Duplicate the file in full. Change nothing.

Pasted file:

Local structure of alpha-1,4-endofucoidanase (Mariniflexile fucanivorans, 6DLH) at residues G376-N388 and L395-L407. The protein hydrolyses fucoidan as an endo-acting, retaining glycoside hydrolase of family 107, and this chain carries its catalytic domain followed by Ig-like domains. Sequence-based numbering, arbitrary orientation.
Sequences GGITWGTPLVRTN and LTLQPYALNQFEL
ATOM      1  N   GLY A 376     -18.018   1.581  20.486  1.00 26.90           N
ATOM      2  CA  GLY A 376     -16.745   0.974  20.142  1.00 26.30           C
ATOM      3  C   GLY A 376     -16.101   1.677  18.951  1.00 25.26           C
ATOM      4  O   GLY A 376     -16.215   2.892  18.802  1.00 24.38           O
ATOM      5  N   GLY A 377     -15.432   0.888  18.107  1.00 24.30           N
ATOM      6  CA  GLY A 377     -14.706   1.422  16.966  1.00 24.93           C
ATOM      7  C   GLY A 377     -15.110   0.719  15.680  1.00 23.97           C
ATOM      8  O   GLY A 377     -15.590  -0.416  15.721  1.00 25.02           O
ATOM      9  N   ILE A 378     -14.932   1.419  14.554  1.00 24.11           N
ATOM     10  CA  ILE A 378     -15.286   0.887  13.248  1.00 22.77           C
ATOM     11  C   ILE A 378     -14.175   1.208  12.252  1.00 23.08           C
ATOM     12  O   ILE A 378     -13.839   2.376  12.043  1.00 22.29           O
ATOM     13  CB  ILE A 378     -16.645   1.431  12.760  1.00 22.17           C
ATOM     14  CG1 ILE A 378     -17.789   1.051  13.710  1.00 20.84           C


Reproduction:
Local structure of alpha-1,4-endofucoidanase (Mariniflexile fucanivorans, 6DLH) at residues G376-N388 and L395-L407. The protein hydrolyses fucoidan as an endo-acting, retaining glycoside hydrolase of family 107, and this chain carries its catalytic domain followed by Ig-like domains. Sequence-based numbering, arbitrary orientation.
Sequences GGITWGTPLVRTN and LTLQPYALNQFEL
ATOM      1  N   GLY A 376     -18.018   1.581  20.486  1.00 26.90           N
ATOM      2  CA  GLY A 376     -16.745   0.974  20.142  1.00 26.30           C
ATOM      3  C   GLY A 376     -16.101   1.677  18.951  1.00 25.26           C
ATOM      4  O   GLY A 376     -16.215   2.892  18.802  1.00 24.38           O
ATOM      5  N   GLY A 377     -15.432   0.888  18.107  1.00 24.30           N
ATOM      6  CA  GLY A 377     -14.706   1.422  16.966  1.00 24.93           C
ATOM      7  C   GLY A 377     -15.110   0.719  15.680  1.00 23.97           C
ATOM      8  O   GLY A 377     -15.590  -0.416  15.721  1.00 25.02           O
ATOM      9  N   ILE A 378     -14.932   1.419  14.554  1.00 24.11           N
ATOM     10  CA  ILE A 378     -15.286   0.887  13.248  1.00 22.77           C
ATOM     11  C   ILE A 378     -14.175   1.208  12.252  1.00 23.08           C
ATOM     12  O   ILE A 378     -13.839   2.376  12.043  1.00 22.29           O
ATOM     13  CB  ILE A 378     -16.645   1.431  12.760  1.00 22.17           C
ATOM     14  CG1 ILE A 378     -17.789   1.051  13.710  1.00 20.84           C